Previously, Savage and his team heated the algae for times ranging from 10 to 90 minutes. They saw their best results, with about half of the algae converted to biocrude, after treating it for 10 to 40 minutes at 570 degrees.

Why are the one-minute results so much better? Savage and Faeth won't be sure until they have done more experiments, but they have some ideas.

"My guess is that the reactions that produce biocrude are actually must faster than previously thought," Savage said.

Faeth suggests that the fast heating might boost the biocrude by keeping unwanted reactions at bay.

"For example, the biocrude might decompose into substances that dissolve in water, and the fast heating rates might discourage that reaction," Faeth said.

The team points out that shorter reaction times mean that the reactors don't have to be as large.

"By reducing the reactor volume, the cost of building a biocrude production plant also decreases," Faeth said, though both she and Savage cautioned that they couldn't say for sure whether the new method is faster and cheaper until the process is further developed.

Current commercial makers of algae-based fuel first dry the algae and then extract the natural oil. But at over $20 per gallon, this fuel is a long way from the gas pump.

"Companies know that that approach is not economical, so they are looking at approaches for using wet algae, as are we," Savage said.

One of the advantages of the wet method is that it doesn't just extract the existing fat from the algae—it also breaks down proteins and carbohydrates. The minute method did this so successfully that the oil contained about 90 percent of the energy in the original algae.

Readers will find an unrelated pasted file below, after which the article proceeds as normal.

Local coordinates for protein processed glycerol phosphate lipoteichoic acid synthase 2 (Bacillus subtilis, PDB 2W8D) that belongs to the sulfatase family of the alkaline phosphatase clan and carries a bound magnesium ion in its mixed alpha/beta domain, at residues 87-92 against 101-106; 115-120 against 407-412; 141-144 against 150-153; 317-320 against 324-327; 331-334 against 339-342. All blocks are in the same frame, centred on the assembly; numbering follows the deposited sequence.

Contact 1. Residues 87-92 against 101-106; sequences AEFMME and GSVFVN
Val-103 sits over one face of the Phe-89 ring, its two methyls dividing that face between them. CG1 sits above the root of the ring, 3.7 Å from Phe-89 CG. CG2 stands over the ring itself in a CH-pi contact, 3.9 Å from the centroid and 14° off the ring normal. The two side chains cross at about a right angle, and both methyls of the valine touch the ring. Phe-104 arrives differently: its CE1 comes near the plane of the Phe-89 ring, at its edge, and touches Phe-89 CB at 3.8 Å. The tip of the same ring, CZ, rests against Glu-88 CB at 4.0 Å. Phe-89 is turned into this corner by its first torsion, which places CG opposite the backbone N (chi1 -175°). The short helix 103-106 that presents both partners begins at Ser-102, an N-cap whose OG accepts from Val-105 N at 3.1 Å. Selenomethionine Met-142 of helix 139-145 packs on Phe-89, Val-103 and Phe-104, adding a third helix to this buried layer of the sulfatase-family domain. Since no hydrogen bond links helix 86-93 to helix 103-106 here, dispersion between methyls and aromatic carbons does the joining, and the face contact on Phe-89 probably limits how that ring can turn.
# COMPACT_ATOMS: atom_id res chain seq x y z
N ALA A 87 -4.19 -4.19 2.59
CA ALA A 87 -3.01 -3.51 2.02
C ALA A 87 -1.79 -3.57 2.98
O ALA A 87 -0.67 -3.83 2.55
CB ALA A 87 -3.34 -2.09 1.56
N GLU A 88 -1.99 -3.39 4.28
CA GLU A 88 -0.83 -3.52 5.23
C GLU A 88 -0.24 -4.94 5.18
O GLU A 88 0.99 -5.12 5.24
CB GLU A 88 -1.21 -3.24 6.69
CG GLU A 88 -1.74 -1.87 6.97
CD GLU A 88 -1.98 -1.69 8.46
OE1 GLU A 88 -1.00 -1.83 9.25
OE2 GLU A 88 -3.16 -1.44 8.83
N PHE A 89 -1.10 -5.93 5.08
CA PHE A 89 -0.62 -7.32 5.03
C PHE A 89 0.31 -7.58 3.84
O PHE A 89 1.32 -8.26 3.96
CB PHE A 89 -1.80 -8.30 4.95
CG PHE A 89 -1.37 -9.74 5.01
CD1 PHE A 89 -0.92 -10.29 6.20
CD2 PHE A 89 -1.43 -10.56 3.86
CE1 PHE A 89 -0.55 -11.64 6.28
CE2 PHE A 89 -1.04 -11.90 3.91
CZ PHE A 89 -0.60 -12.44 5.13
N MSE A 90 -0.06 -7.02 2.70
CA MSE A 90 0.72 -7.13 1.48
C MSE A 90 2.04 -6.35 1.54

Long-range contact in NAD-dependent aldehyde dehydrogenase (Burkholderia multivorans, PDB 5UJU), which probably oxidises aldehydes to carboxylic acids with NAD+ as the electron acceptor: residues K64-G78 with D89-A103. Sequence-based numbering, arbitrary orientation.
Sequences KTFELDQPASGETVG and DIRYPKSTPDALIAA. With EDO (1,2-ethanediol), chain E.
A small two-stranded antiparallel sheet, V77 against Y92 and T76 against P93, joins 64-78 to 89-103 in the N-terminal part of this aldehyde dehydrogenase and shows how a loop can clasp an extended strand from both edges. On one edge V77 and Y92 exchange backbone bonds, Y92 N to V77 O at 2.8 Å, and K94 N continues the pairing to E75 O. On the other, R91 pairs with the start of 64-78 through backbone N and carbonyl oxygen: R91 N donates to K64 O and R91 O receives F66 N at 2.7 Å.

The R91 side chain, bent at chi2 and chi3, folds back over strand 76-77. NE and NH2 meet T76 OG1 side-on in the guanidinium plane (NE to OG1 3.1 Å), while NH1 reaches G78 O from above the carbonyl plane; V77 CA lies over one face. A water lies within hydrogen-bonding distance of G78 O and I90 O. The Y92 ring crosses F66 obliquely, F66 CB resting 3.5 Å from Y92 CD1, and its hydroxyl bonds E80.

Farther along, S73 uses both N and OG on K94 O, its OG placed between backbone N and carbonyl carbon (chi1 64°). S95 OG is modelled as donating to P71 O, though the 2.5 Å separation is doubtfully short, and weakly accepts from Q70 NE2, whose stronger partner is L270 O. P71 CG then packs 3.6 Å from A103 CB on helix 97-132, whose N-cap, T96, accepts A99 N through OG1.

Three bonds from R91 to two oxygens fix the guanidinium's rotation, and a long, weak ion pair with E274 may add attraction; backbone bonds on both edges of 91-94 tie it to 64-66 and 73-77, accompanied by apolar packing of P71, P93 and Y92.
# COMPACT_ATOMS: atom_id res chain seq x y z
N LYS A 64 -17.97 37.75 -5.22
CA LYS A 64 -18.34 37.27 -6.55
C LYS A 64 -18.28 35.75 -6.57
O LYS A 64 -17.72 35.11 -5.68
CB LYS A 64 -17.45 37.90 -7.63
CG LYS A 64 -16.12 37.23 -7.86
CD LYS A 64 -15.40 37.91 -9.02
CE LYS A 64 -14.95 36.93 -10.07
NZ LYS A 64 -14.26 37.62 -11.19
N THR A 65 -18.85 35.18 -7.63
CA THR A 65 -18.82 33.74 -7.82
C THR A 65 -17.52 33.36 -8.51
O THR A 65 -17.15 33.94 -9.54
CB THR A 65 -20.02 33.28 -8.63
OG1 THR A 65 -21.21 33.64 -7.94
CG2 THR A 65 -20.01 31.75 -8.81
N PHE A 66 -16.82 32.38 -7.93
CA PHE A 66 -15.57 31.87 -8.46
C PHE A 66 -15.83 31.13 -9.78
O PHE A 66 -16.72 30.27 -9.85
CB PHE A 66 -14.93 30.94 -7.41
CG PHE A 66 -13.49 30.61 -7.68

"That result is near the upper bound of what is possible," Savage said.

Before biocrude can be fed into the existing refinery system for petroleum, it needs pre-refining to get rid of the extra oxygen and nitrogen atoms that abound in living things. The Savage lab also is developing better methods for this leg of biofuel production, breaking the record with a biocrude that was 97 percent carbon and hydrogen earlier this year. A paper on this work is currently under review.

Once producing biofuel from algae is economical, researchers estimate that an area the size of New Mexico could provide enough oil to match current U.S. petroleum consumption. And, unlike corn produced for ethanol—which already accounts for half that area—the algae won't need to occupy good farmland, thriving in brackish ponds instead.


The research, "The Effects of Heating Rate and Reaction Time on Hydrothermal Liquefaction of Microalgae," was funded by the Emerging Frontiers in Research and Innovation program of the National Science Foundation. The university is pursuing patent protection for the intellectual property, and is seeking commercialization partners to help bring the technology to market.

Related Links:

Abstract: https://aiche.confex.com/aiche/2012/web ... 80193.html
Savage Lab: http://savageresearchlab.wordpress.com


Sounds like the scientists are really onto something here with turning algae into oil...although a lot more work needs to be done of course...amazing progress so far though... 8)

This is win win...corn can go back to being used for foods, animal feed etc where it is badly needed these days ( instead of using it to make ethanol ) , and algae turned into oil can replace it!

Switchgrass and many other plants can also be used for biofuel:

http://www.mnn.com/earth-matters/energy ... ws-promise

BP, Exxon, Shell and all the other major petrochemical companies should be investing HUGELY in this research, after all, they rape us for the price of oil and gas and make billions in profits every single year...time they gave a little back ( research and development ) and put us ( globally ) on track for biofuel mass production and reduction in traditional oil harvesting methods...

Even the Koreans are getting on the biofuel action with their biobutanol research breakthrough! :

http://www.arirang.co.kr/News/News_View ... category=5

Updated : December 6, 2012

Korean Scientists Discover Biofuel Breakthrough

Already emerging as a leader in the global energy revolution, biobutonal is of significant interest to researchers as an eco-friendly replacement to gasoline.


When compared to other forms of popular biofuels, biobutanol has been found to have nearly 40 percent more energy per liter than bioethanol, while providing nearly the same amount of power of conventional gasoline.


Due to its many advantages, researchers have been concentrating their efforts on biobutanol technology.